I got an e-mail recently that I wanted to encourage you with:

We have enjoyed getting to know you and some of your congregation also! [My wife] and I were just discussing the fact that each time we have attended Grace Baptist not only were we blessed by the message but some friendly person made a point to talk with us. So many churches these days seem to miss that and expect newcomers to seek out or attend a class to get connected. We look forward to worshiping with you real soon!

Probably the biggest obstacle to a visitor returning to a church is unfriendly people. It doesn’t matter what’s happening up front, who wants to go to a church where you don’t feel wanted? Interestingly, according to church consultant Thom Rainer, most church members think their church is friendly when it actually isn’t.

"“We are the friendliest church in town.” I have heard that statement thousands of times. I promise. In over 500 church consultations and thousands of church member interviews, I heard it. Most church members really do think their church is very friendly. But, more times than not, they are wrong. Guests who visit the churches usually have a much different perspective. ... Volumes of survey data from church guests indicate that very few churches are really friendly. Our surveys over a ten-year period indicate that over eight in ten guests did not consider the church they visited to be friendly."

- Thom Rainer, Six Reasons Your Church Might Not Be As Friendly As You Think It Is

People think their church is friendly because they have developed friendships with others in the church who are, of course, friendly to them. Jesus taught us that that kind of friendliness doesn’t really say much about our faith, “If you love those who love you, what benefit is that to you? For even sinners love those who love them.” (Luke 6:32). Being a friendly church isn’t just about being friendly to your friends; it really comes down to how friendly you are to the people at church that you don’t know. It’s about seeing each Sunday as someone’s day to decide whether they will join our church on the journey to know Jesus better. Whether you reach out in friendship or not will play a big part in how they make that decision.

I have no doubt that there are people who have come and gone from our church without having been made welcome. But where they have found the church friendly, it’s been because of a number of factors:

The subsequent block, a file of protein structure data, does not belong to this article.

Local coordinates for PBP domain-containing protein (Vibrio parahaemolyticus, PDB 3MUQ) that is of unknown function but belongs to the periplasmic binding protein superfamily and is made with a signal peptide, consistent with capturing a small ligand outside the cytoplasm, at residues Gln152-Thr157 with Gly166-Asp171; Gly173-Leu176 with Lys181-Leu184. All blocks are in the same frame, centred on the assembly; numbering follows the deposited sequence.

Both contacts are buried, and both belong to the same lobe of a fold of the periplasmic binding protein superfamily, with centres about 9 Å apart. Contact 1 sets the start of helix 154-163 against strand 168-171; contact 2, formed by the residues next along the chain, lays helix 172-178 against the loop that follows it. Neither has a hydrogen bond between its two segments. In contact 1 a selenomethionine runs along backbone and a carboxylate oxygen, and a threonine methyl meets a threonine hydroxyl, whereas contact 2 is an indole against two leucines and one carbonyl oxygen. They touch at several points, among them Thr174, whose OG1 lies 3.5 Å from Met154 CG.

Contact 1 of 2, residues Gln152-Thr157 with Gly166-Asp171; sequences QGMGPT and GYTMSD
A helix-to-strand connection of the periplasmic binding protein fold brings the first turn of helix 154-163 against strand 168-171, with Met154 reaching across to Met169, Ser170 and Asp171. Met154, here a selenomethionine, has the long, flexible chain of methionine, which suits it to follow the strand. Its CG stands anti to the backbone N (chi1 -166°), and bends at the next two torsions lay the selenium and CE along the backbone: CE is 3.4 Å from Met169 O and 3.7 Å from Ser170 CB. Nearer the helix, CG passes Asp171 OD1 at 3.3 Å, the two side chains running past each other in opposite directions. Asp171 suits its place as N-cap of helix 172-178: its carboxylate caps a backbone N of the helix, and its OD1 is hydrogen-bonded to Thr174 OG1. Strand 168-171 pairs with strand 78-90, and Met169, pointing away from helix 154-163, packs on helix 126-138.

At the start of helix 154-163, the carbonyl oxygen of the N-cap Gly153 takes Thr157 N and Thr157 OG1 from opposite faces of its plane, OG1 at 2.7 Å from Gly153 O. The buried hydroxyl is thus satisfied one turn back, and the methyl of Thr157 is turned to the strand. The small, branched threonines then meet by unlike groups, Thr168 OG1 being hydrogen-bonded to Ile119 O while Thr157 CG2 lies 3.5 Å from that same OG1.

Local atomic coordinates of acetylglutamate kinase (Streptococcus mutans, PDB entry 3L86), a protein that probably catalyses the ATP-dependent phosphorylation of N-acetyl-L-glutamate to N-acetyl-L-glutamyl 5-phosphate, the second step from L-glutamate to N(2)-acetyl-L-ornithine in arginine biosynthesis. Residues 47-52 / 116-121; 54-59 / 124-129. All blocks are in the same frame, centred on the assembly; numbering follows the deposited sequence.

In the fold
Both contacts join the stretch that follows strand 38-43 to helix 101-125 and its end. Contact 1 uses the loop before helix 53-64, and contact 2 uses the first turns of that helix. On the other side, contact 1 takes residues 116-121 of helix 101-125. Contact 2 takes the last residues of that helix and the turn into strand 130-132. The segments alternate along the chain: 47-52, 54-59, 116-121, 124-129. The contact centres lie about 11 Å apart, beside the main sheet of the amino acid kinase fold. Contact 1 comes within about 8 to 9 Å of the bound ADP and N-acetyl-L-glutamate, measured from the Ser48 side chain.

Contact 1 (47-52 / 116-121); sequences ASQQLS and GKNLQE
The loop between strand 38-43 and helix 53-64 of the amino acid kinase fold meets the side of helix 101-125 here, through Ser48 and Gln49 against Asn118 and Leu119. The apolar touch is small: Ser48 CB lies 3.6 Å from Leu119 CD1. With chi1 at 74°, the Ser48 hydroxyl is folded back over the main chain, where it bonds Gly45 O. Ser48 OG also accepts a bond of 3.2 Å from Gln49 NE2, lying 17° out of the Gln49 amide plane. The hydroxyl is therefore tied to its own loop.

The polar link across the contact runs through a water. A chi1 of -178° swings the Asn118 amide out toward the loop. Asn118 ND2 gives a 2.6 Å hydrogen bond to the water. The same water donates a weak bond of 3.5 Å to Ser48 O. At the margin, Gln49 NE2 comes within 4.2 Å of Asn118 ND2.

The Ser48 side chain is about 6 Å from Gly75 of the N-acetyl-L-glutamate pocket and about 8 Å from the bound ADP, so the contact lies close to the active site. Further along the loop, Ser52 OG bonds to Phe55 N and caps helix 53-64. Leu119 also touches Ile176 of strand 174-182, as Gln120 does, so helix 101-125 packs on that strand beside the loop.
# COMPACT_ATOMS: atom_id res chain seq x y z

1. Greeters and Ushers have gone the extra mile. You might know the greeters as those people who shake your hand on Sunday morning, or the ushers as those people who hand you a bulletin. But their goal is to do so much more. They try to get to know you, to really welcome you and they have their eyes out for people who are new or need help. Have you ever considered serving as a greeter or usher? With two services starting, we desperately need more people to serve in this critical area!
  2. Regular church members have sought to talk to people they don’t know. While our greeters and ushers have an essential role, there’s a limit to what they can do. Often dozens of people will file past all at once and there’s little time to speak to each one. That’s where your role comes in. Looking for new people you can speak with and get to know each week helps everyone grow in their sense of belonging. And often you can help them find their way around and get to know more about the church. Could you come to worship 15 minutes early and just make a point of talking with people you don’t know that well yet? Or how about keeping an eye out for new people around you and making a point of speaking with them in the coffee time or as soon as the service ends?
  3. Someone has handed a newcomer a Welcome Card. I don’t know if you’ve ever personally given a visitor a Welcome Card, but this is one of the key ways that we are able to follow up with the people that visit Grace. While these cards often get mentioned in the announcements, it’s when people are personally handed a card they are most likely to respond.
  4. Everyone has shown courtesy to one another. The church is full now. Very full. And so it would be very natural to compete for the best seats, guard your space and think of yourself. So I’m always impressed when I see people moving their bags off of seats, shifting in to make it easier for people who arrive late, and even giving up their seats to stand or sit in the foyer so that newcomers feel welcome.

I’m grateful for the friendliness of our church. I’m grateful for many who take the lead in this. And I pray that God would raise up many more with that spirit of warmth and interest and concern that we might be a church known for our love.

In awe of Him,

Paul